9 in 10 uni graduates are employed full time.1

Uni grads earn 15-20% more than those without a degree.2

Deakin postgraduates earn 36% more than undergraduates.3

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Six ways to make the most of your study breaks

If you’ve been studying for hours and can feel yourself slipping into a vortex of distraction, you probably need to give your brain a break. It might seem counter productive if you’re stressed or cramming, but stepping away can actually boost your cognitive abilities. After reciting definitions dozens of times or writing an essay for hours, try some of these break tips that’ll leave you feeling refreshed and ready to get back into it.

Make a moment for peace

As much as you might love to pick up your phone and scroll through Facebook, Instagram and Snapchat, try using your phone to help you relax instead. Meditation apps including TakeABreak! and Smiling Mind are resources that help you develop mindfulness techniques, stay in the moment, and avoid that mental noise that causes distraction.

Meditation also helps you breathe, revitalise and invigorate your mind so it’s receptive and ready to go when you hit the books again.

Colours of the rainbow

It might feel silly, but a study break is the perfect time to dust off your old colouring books and let your imagination distract you from study stress. Colouring in helps you slow down for a moment. Simply focusing on staying within the lines induces a sense of calm.

Don’t worry if it feels juvenile, busy adults are increasingly turning to colouring in to combat stress. Studies show that it helps to do many things including increasing self-awareness, reducing anxiety and boosting self-esteem.

Turn to the tunes

Music is a powerful healer so there’s nothing wrong with pumping up your favourite beats if you want to reduce stress. Mix it up though. Listen to your favourite artists, but classical music can improve brain function and focus too, as it slows the pulse and heart rate, lowers blood pressure and decreases the levels of stress hormones in your body.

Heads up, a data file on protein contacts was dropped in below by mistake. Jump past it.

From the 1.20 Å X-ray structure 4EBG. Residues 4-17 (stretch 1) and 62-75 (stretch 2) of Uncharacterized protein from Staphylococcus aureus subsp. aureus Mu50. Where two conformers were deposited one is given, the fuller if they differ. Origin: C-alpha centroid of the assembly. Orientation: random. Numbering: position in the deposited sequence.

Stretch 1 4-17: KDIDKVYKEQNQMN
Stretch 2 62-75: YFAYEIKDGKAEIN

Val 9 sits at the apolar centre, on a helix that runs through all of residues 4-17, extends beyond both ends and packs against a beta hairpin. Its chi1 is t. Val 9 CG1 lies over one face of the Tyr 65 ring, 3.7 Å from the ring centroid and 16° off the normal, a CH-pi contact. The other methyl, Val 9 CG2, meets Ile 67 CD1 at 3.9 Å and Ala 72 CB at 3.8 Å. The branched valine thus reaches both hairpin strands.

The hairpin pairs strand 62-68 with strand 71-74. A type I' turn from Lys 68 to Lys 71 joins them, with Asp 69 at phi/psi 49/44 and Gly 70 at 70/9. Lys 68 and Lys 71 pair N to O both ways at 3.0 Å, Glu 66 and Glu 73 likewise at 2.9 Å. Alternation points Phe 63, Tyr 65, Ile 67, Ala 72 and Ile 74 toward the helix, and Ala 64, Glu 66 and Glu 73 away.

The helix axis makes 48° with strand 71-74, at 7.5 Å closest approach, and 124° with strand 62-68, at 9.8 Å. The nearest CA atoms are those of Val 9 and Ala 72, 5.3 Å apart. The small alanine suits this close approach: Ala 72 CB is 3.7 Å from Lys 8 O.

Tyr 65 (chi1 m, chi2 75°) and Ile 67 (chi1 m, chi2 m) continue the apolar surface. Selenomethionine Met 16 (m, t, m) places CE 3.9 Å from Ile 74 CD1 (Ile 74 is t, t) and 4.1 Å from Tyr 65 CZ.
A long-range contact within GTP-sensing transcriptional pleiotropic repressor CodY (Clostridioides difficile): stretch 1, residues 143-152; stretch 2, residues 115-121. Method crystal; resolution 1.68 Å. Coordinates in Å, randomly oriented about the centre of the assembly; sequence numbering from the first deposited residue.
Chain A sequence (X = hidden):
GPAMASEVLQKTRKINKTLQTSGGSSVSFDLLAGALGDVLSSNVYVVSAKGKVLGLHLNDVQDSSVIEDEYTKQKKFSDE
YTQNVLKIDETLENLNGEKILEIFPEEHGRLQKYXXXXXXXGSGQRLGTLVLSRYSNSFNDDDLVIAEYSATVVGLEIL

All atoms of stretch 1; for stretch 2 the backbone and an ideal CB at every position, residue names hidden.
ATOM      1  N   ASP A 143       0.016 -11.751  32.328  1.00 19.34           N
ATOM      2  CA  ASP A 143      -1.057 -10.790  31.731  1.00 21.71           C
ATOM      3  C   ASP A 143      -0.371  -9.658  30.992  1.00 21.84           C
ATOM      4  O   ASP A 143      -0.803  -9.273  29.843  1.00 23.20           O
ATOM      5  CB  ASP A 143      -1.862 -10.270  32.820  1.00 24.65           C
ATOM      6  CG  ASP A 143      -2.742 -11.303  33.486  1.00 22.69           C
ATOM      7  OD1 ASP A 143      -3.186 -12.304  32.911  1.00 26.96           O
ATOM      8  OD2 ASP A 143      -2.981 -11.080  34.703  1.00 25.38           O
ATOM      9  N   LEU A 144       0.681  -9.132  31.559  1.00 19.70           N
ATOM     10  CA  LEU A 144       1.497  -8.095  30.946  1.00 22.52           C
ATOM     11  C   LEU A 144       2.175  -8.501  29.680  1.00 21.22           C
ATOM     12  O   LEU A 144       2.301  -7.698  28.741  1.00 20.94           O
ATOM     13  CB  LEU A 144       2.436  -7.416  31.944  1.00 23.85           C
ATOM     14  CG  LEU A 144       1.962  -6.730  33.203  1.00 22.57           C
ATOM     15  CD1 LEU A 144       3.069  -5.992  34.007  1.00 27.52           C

Grab your headphones, make a Spotify playlist, close your eyes and let the music work its magic.

Have a healthy snack

While you’re studying hard you’ll undoubtedly work up an appetite. Use your break time to eat, but make sure you are eating things that will boost efficiency.

Fruits and vegetables are your best bet for a healthy, and simple, snack which will help you get a lot done when you return to studying. Try our Mexican rainbow salad in a jar, salmon and avocado rice paper rolls or choc-orange energy balls then hit the books for round two.

Call a friend

After studying the history of Russia or mathematical equations for hours you’ve probably become zombie-like due to a lack of human interaction. Take 20 minutes and give your best friend a buzz and catch up on each other’s lives. Professor Nicole Rinehart from Deakin University’s School of Psychology says staying connected will help you to feel balanced and energised.

Talking with friends can help distract you from your studies and ease your stress, because it can be comforting to hear a friendly and familiar voice.

Run like the wind

Working out can help you focus. Even a small cardio session pumps extra blood to your brain which delivers the oxygen and nutrients it needs to perform at its best ability.

Exercise releases key hormones, including serotonin, which is a mood booster, and dopamine, which can improve learning and attention. And you can do it without leaving the house. Try Sworkit, which has a range of quick guided workouts, or Pocket Yoga if you prefer a calming pace.


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Professor Nicole Rinehart
Professor Nicole Rinehart

Professor of Psychology (Clinical), School of Psychology, Deakin University
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